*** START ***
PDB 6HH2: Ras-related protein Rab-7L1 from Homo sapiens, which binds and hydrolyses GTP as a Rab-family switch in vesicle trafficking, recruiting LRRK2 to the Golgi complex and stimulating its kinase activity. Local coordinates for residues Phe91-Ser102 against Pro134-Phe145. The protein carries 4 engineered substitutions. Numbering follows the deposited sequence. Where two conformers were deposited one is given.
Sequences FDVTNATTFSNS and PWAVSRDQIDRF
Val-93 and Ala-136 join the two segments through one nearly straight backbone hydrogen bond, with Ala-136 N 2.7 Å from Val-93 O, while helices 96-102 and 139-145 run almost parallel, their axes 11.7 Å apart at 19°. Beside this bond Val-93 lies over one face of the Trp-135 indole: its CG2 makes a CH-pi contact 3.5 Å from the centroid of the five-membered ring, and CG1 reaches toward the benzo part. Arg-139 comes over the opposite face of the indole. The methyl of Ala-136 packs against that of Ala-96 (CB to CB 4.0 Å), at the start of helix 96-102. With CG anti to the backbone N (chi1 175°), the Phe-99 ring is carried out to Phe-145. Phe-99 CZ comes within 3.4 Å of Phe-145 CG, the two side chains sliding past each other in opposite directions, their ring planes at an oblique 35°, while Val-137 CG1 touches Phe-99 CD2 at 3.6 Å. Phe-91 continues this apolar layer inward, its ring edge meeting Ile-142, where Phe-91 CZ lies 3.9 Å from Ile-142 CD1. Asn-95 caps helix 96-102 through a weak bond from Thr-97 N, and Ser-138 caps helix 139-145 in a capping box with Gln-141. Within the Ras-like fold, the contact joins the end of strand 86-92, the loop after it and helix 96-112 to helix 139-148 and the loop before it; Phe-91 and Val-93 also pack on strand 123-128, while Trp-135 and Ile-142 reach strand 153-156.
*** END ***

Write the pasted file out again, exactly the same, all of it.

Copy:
PDB 6HH2: Ras-related protein Rab-7L1 from Homo sapiens, which binds and hydrolyses GTP as a Rab-family switch in vesicle trafficking, recruiting LRRK2 to the Golgi complex and stimulating its kinase activity. Local coordinates for residues Phe91-Ser102 against Pro134-Phe145. The protein carries 4 engineered substitutions. Numbering follows the deposited sequence. Where two conformers were deposited one is given.
Sequences FDVTNATTFSNS and PWAVSRDQIDRF
Val-93 and Ala-136 join the two segments through one nearly straight backbone hydrogen bond, with Ala-136 N 2.7 Å from Val-93 O, while helices 96-102 and 139-145 run almost parallel, their axes 11.7 Å apart at 19°. Beside this bond Val-93 lies over one face of the Trp-135 indole: its CG2 makes a CH-pi contact 3.5 Å from the centroid of the five-membered ring, and CG1 reaches toward the benzo part. Arg-139 comes over the opposite face of the indole. The methyl of Ala-136 packs against that of Ala-96 (CB to CB 4.0 Å), at the start of helix 96-102. With CG anti to the backbone N (chi1 175°), the Phe-99 ring is carried out to Phe-145. Phe-99 CZ comes within 3.4 Å of Phe-145 CG, the two side chains sliding past each other in opposite directions, their ring planes at an oblique 35°, while Val-137 CG1 touches Phe-99 CD2 at 3.6 Å. Phe-91 continues this apolar layer inward, its ring edge meeting Ile-142, where Phe-91 CZ lies 3.9 Å from Ile-142 CD1. Asn-95 caps helix 96-102 through a weak bond from Thr-97 N, and Ser-138 caps helix 139-145 in a capping box with Gln-141. Within the Ras-like fold, the contact joins the end of strand 86-92, the loop after it and helix 96-112 to helix 139-148 and the loop before it; Phe-91 and Val-93 also pack on strand 123-128, while Trp-135 and Ile-142 reach strand 153-156.